The statement is inaccurate and not true. There is no such thing as "multi-level inheritance", or, if you will, every inheritance is "multi-level".
And .NET actually supports multiple inheritance, but only for interfaces. More exactly, any interface can list any number of base interfaces; and any class can list only one base class (by default, this is
and any number of interfaces in its inheritance list, and should implement all of listed interfaces. This is sometimes called "weak form of multiple inheritance".
So, why not "strong" multiple inheritance, as in C++? This is pretty hard to explain. In brief, such inheritance case difficult problems in both implementation, but especially in use.
In this article, you can read about "diamond problem":
This is not the only problem.
Unfortunately, I don't know one comprehensive article on this difficult topic; also, opinions of people are somewhat contradictory.
Perhaps I would personally prefer to have "stronger" multiple inheritance which I would use with great care, but I would prefer finer control than that available in C++. I'm familiar with the finer multiple inheritance schema invented by one researcher I know well, but I'm afraid it is not implemented anywhere. And I don't think I know the universal solution which would be acceptable for majority of people and would somehow protect from stupid or unsafe decisions. This is a very serious problem. Having only the weak-form multiple inheritance is a kind of stay-away-of-trouble approach at the expense of insufficient expressive power. This is actually one of the most difficult and fundamental problems of OOP methodology.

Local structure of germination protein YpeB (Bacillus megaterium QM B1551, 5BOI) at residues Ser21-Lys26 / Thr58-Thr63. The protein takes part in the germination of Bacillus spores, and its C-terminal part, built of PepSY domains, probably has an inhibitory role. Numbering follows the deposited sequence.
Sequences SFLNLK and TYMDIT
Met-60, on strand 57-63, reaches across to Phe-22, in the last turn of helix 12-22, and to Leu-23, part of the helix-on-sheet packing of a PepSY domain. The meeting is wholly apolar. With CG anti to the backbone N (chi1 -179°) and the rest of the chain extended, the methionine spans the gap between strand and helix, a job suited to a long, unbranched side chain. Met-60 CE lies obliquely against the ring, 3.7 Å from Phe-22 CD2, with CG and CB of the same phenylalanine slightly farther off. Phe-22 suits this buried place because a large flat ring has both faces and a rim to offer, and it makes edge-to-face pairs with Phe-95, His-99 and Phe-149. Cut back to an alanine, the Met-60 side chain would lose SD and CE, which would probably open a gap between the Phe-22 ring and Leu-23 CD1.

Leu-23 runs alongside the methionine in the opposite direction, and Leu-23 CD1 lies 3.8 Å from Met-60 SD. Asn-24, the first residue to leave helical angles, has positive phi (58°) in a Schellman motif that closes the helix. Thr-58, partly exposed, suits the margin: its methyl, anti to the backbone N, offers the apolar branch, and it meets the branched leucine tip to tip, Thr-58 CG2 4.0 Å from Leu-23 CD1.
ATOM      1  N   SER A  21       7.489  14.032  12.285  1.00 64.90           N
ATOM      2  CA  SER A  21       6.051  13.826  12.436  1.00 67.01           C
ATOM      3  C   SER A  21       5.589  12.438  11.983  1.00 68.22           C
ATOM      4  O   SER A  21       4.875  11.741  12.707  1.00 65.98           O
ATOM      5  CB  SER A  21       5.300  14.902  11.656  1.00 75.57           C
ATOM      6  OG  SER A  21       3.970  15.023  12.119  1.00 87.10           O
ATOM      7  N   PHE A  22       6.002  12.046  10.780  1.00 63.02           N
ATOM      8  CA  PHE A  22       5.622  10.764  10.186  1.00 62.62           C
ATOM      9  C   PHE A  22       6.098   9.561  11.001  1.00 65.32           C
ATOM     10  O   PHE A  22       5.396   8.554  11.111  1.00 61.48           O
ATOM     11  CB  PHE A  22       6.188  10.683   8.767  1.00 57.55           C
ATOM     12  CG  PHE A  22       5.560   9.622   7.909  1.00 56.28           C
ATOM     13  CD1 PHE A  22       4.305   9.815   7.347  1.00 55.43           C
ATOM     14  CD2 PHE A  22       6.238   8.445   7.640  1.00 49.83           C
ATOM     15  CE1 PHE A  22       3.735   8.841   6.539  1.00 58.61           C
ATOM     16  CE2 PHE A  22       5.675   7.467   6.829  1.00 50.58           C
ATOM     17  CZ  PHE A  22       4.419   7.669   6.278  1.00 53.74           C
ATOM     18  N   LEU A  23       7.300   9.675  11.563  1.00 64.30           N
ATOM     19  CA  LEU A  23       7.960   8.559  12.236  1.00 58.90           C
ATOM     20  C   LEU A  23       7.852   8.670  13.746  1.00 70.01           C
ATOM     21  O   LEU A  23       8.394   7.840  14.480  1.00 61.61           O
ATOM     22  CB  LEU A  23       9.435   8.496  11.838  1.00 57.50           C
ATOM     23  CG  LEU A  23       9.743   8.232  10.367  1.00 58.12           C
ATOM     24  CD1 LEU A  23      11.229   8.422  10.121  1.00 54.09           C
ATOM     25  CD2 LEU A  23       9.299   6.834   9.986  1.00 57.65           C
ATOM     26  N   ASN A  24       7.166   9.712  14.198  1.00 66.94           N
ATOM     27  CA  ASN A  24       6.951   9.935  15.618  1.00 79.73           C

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The problem lies in the nature of things and hardly can be mitigated with one silver-bullet approach. Try to read different material on the topic: http://bit.ly/SnZLfe
Besides, if you gain considerable experience in design of complex models using both single and multiple inheritance, you will be able to feel the problem on your own skin. :-)
Please also see this past discussion, including my answer: Why one class cannot extend more than one class in java.